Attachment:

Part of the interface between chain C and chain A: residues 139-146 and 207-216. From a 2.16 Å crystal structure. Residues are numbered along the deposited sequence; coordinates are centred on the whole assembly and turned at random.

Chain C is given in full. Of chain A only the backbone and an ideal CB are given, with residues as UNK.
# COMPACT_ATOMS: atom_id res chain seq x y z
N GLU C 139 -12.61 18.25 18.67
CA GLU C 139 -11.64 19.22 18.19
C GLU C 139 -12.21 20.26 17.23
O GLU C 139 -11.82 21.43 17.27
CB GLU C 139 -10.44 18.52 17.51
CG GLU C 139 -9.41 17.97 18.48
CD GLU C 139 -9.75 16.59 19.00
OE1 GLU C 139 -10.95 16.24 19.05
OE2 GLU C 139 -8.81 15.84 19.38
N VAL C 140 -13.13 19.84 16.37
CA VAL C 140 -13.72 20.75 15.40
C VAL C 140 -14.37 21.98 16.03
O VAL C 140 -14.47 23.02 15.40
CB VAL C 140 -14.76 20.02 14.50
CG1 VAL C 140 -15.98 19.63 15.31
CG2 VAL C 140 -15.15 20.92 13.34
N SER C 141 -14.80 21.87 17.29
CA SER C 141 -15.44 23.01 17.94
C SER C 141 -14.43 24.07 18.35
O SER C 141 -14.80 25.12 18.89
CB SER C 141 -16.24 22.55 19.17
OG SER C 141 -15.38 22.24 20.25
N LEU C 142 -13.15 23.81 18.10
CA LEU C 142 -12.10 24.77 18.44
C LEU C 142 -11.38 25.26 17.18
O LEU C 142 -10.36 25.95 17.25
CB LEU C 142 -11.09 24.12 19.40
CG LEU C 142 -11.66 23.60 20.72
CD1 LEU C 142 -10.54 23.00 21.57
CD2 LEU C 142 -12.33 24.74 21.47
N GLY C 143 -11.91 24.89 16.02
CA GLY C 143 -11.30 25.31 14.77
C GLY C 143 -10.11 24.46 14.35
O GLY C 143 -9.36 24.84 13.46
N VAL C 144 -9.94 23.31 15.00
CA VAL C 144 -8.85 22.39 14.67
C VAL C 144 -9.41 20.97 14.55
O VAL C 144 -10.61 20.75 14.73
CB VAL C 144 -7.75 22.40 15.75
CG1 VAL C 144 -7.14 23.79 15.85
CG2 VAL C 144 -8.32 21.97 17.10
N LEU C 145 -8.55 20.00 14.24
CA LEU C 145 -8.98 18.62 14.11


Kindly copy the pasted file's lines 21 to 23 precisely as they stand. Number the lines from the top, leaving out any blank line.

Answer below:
CA SER C 141 -15.44 23.01 17.94
C SER C 141 -14.43 24.07 18.35
O SER C 141 -14.80 25.12 18.89